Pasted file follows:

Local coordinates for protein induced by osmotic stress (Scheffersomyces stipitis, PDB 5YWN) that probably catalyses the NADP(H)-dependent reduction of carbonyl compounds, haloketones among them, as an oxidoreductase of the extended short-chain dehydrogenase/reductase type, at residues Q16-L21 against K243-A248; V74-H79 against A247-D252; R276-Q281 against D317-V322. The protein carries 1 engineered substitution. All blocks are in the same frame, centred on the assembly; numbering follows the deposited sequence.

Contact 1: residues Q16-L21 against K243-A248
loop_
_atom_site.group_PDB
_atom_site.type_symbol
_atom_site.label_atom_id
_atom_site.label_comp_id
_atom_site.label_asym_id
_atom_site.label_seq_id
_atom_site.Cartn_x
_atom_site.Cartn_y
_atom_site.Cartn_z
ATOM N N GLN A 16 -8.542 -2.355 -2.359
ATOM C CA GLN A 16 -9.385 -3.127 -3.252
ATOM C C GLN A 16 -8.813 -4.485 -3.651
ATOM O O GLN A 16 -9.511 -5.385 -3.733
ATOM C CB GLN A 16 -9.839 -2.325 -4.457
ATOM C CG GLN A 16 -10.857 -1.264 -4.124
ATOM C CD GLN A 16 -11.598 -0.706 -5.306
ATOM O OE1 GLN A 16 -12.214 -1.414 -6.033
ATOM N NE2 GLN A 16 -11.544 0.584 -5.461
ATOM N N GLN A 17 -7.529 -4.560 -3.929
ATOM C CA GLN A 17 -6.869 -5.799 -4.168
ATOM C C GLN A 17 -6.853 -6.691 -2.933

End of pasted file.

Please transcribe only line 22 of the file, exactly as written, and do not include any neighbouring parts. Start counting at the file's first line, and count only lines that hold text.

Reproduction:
ATOM N N GLN A 17 -7.529 -4.560 -3.929